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Food insecurity surged with COVID-19, harming Israel’s children most

CM 25/09/2021

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At least 13% of Israelis cannot afford the amount of food or the type of food that they need during this fourth wave of the COVID-19 crisis, according to a recent survey by the Social Policy Institute (SPI) at Washington University, a reality which is negatively impacting the physical and mental health of the nation’s children.
The survey, led by SPI Director Prof. Michal Grinstein-Weiss, was based on an online questionnaire taken between August 18 and 22 and shared with The Jerusalem Post this month. It defined families as suffering from food insecurity based on the accepted index of the US Department of Agriculture. 
The survey showed that at the height of the coronavirus, the phenomenon of food insecurity was more acute – reaching about one-quarter of Israeli families, including about a third of single-parent families. With the opening of the economy in recent months that proportion has declined, but still remains high. 

In the first wave, 23% of respondents said they experienced food insecurity, 22% in the second wave, and 18% in the third wave said the same.
In general, families with children were hit hardest during this Delta wave – 15% of families with children said they were experiencing food insecurity, compared to 11% of families without children. In addition, Arab families have suffered most throughout the crisis, with 43% of Arab-Israeli families saying they experienced food insecurity in wave one, 41% in wave two, 37% in wave three and 32% in the current wave.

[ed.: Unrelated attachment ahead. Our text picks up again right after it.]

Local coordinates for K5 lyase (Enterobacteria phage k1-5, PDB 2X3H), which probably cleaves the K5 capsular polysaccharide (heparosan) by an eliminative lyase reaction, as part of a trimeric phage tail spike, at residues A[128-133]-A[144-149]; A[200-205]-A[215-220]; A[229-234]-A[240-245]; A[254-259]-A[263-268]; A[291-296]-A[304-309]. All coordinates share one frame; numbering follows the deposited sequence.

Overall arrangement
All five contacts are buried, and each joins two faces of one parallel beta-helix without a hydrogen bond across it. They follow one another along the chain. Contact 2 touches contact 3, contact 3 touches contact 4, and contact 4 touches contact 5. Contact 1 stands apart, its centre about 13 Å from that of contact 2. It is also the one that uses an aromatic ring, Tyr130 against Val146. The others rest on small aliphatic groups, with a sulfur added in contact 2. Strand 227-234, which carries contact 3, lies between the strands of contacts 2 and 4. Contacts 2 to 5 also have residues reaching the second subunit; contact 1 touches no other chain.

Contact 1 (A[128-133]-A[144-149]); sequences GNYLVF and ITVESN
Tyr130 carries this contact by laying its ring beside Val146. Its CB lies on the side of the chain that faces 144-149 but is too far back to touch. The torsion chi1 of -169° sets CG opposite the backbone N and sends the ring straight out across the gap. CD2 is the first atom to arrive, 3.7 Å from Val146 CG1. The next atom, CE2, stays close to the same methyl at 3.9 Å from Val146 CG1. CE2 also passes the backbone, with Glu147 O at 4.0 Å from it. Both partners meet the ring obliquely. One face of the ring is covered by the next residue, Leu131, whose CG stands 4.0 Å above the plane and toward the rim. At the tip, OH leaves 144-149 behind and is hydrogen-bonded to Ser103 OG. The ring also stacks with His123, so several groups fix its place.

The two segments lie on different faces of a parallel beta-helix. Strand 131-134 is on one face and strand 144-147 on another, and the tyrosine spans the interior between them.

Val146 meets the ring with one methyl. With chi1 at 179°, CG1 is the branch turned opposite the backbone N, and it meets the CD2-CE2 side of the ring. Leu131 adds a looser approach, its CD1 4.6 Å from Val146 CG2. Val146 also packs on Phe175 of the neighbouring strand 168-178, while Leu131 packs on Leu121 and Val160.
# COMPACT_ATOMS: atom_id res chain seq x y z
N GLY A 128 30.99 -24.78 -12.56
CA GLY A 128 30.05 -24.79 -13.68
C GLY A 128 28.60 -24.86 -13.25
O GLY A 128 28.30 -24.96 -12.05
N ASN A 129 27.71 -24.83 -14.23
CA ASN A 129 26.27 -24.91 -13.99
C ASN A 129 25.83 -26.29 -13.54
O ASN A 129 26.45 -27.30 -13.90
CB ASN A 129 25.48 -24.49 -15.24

The WU team found an expected but strong link between food insecurity and behavior in children, Weiss told the Post. This included outbursts of anger, expressions of violence and more.
Specifically, 68% of food-insecure parents said their children suffered from rage and outbursts compared to 57% of parents who had food security, and 48% of food-insecure parents said their children had experienced bouts of violence, compared to 31% of food-secure children.
Also, 62% of food-insecure kids were found to exercise excessive use of electronic devices (compared to 50%), to suffer from eating disorders (48% versus 19%), and from sleeping disorders (64% versus 40%). 
Children from food-insecure families were found to have physical health challenges (11% versus 3% of food-secure children), mental health challenges (15% versus 6%) and socialization issues (20% versus 13%).
According to Prof. Aron Troen of the Hebrew University Faculty of Agriculture, Food and Environment, there were about 450,000 children in Israel who participated in the school feeding program even before COVID-19, mostly from families with low-socioeconomic status, and most of those children were at considerable risk from food insecurity. During the crisis, between one-third and one-half of “feed days” were lost, likely leaving these children hungry. 
But during COVID, a further issue was revealed, he said, and this was that not only were families living in the periphery or “margins of society” faced with food insecurity, but also the middle class. Many of these people had been living one step away from having trouble putting food on the table, Troen said, and the coronavirus crisis pushed them over the edge.